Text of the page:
A cross between a cake, a scone, a rock cake and a biscuit these are good warmed up with a bit of butter. Enjoy for tea or even for breakfast. Good in a pack-up, they’re buttery, crumbly, spicy and fruity.


-150g plain white flour

-150g self-raising flour

-1 tsp baking powder

-Pinch salt

-150g butter or 100g butter and 50g lard or vegetable shortening

-100g caster sugar

-Grated rind 1 lemon

-Grated rind ½ orange

- 1 tsp cinnamon

-1 pinch nutmeg

-20g dried cranberries

-2 big handfuls raisins or currants

-8-12 glacé cherries, washed, dried, quartered

- 1 egg 50ml milk


- Extra glacé cherries

- Flaked almonds (optional)

- 1 egg yolk beaten with a bit of water to glaze

1. Pre-heat oven to 200C/gas 6. Grease 1 large or 2 smaller baking trays.

2. Sift the flours, baking powder and salt into a large bowl. Rub the fat/s into the flour between your fingertips until it resembles fine crumbs. Stir in the remaining dry ingredients.

3. Beat the egg and milk. Add to the mix with a fork, adding a touch more if needed, to make a stiff (not sticky) dough. Using the lightest touch, knead it into a ball.

4. Sit the dough on a lightly floured board. Shape into a circle and flatten it lightly. Roll it out, using minimal movements until 2 cm thick. Use a 9cm plain cutter to cut out 5 or 6 rascals (or sit a 9cm saucer on the dough and cut round it with a sharp knife).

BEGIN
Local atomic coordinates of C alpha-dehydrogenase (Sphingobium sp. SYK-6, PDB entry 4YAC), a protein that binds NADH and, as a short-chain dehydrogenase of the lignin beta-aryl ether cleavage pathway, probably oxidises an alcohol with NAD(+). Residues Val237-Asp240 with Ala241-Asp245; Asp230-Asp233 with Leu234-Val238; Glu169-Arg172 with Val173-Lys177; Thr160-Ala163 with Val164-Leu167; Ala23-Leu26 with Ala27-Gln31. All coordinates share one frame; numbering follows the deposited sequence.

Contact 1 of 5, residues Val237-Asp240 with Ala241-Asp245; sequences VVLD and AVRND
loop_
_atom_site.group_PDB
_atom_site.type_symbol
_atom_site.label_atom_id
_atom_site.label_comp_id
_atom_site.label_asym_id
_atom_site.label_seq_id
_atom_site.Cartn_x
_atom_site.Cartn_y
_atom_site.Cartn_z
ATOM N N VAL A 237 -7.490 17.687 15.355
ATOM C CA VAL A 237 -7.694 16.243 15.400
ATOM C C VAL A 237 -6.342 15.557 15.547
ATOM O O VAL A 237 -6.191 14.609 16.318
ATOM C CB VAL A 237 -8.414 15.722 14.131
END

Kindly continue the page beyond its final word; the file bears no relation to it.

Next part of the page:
5. Sit the rascals well apart on the tray/s, as they spread. Brush them lightly with egg glaze. Stick 2 or 3 whole or halved cherries into the top of each cake. Sprinkle nuts if using.

6. Bake for 20 minutes, covering with paper to protect the tops if they brown very quickly.

7. Try not to open the oven for the first 15 minutes. Remove when golden brown and risen.

8. Cool on a rack. These are good cold but best warm (or re-heated) with butter.

- Sam Stern is a York cookery writer. He is the author of Too Good To Share.